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There’s no shortage of special software tricks built in either. Some useful (240fps slo-mo), some less so (Pentashot). LG has all sorts of video tools and filters, AR Emoji, can snap photos prompted by gestures or faces, can record video with portrait mode, and has in-depth manual controls. 

The phone also has a Super Bright Camera mode, though it didn’t drastically improve dark shots in our experience. The biggest problem here is that all the settings and tools are in different, not always obvious places within the camera app. 

For instance, we thought enabling HDR mode from the default camera screen might enable HDR10 video, but that’s actually tucked away in the settings screen for Manual Video mode. There’s no single unified settings screen that lets you tweak everything. And, with five lenses, there’s no shortage of settings that need tweaking. 

Worse still, switching between camera modes is somewhat slow, because we have to swipe through several modes multiple times, waiting for the mode to switch, before we can reach a list of all the modes. And, if we actually switch from front to rear cameras (a simple swipe on the screen), it’ll revert to the Auto mode. If that all sounds too complicated to understand, that’s because it is too complicated.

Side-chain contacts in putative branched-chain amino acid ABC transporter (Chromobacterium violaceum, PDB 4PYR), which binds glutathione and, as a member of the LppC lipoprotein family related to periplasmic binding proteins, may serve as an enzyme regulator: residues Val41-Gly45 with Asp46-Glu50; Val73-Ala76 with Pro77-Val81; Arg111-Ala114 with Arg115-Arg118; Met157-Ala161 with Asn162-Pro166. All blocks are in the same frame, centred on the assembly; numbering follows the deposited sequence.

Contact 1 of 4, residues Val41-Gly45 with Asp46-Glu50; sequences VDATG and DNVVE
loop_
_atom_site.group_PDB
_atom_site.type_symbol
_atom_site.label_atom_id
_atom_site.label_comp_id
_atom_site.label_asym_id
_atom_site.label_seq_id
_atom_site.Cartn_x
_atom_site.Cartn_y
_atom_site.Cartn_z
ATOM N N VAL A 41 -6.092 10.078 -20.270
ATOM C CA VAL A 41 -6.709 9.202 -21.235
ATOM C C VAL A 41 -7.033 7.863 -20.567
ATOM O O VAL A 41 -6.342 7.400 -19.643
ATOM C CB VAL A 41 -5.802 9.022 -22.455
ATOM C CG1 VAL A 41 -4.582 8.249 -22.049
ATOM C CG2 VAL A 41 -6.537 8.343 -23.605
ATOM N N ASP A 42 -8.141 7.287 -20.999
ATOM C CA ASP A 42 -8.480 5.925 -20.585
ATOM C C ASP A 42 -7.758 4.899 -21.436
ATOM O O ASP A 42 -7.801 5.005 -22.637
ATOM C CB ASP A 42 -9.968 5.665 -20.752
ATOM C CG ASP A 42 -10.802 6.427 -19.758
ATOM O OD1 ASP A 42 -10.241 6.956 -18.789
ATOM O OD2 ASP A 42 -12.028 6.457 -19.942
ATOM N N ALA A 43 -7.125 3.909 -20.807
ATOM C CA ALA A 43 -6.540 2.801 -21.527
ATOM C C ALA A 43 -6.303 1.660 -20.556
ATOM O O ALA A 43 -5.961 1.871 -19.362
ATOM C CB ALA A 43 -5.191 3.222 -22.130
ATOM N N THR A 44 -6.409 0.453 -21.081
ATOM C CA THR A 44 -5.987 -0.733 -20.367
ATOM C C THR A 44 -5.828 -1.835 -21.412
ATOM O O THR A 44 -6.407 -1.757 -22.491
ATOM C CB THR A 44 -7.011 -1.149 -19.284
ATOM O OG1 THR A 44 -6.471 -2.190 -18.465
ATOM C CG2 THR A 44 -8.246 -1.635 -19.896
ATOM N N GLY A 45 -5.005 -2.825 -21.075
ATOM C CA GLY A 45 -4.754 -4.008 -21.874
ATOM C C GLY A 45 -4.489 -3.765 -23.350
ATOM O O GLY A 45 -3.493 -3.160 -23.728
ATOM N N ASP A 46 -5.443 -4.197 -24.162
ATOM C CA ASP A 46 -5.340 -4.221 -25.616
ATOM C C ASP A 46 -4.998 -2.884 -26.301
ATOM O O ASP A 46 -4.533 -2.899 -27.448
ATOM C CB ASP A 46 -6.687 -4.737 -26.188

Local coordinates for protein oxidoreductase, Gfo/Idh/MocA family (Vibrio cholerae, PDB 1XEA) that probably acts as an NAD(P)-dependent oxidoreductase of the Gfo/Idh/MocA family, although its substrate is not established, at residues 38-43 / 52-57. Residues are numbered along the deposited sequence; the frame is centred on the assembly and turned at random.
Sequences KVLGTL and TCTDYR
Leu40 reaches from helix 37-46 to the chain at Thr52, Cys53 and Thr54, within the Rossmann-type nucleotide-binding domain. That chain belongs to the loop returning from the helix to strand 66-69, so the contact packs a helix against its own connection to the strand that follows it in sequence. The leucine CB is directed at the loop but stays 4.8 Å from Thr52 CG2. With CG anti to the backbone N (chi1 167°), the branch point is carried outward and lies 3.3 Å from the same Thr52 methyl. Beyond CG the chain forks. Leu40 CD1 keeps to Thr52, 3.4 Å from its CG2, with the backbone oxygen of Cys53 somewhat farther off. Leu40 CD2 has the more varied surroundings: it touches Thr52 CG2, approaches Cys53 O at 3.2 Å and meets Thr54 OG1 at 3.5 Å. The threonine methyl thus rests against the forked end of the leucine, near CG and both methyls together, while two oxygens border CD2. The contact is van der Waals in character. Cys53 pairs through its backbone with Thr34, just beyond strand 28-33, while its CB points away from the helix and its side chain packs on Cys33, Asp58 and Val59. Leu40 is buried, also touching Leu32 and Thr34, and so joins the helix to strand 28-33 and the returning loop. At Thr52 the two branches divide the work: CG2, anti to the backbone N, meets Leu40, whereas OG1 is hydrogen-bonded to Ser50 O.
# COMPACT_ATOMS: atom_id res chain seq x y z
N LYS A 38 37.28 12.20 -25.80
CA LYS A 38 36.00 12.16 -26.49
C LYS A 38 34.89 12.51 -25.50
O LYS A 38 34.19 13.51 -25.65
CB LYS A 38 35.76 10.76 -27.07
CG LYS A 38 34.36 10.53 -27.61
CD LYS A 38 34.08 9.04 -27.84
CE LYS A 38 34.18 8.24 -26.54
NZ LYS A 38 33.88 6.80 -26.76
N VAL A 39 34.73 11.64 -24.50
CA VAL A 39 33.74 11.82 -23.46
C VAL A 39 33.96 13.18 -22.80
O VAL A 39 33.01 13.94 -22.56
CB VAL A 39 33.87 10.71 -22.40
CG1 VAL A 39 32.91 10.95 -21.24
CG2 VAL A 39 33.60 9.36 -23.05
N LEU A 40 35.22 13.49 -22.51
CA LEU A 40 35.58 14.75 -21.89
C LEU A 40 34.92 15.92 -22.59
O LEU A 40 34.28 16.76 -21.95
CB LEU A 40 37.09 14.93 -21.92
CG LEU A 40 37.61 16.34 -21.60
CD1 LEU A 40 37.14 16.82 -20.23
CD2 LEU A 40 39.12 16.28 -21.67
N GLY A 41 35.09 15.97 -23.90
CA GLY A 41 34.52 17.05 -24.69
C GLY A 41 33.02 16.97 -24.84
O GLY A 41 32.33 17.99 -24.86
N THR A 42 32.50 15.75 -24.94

If you’re less concerned about photos and want to play more with augmented reality, then LG’s My Avatar is AR Emoji are available. My Avatar uses your face to create a 3D character that looks pretty ghastly in our experience, and it handles facial hair poorly (it looked like we had taped on some loose hairs above one side of our top lip) and doesn’t understand what a bald head is. AR Emoji let you use the camera’s facial recognition to control the expression of 3D emoji, but the results are underwhelming.

LG V50 ThinQ 5G

(Image credit: Future)

Performance

  • High-end, but below the competition
  • All-around snappy

The Snapdragon 855 chipset inside the LG V50 gives it plenty of speed to work with. In Geekbench 4, it scored an average single-core score of 3,345 and a multi-core score of 10,453 - a respectable result shy of the OnePlus 7 Pro’s 10,960 and Samsung Galaxy S10 Plus’s 11,002 . The 6GB of RAM may be a limiting factor when getting into heavy multi-tasking, but for most tasks, the LG V50 is going to readily cruise.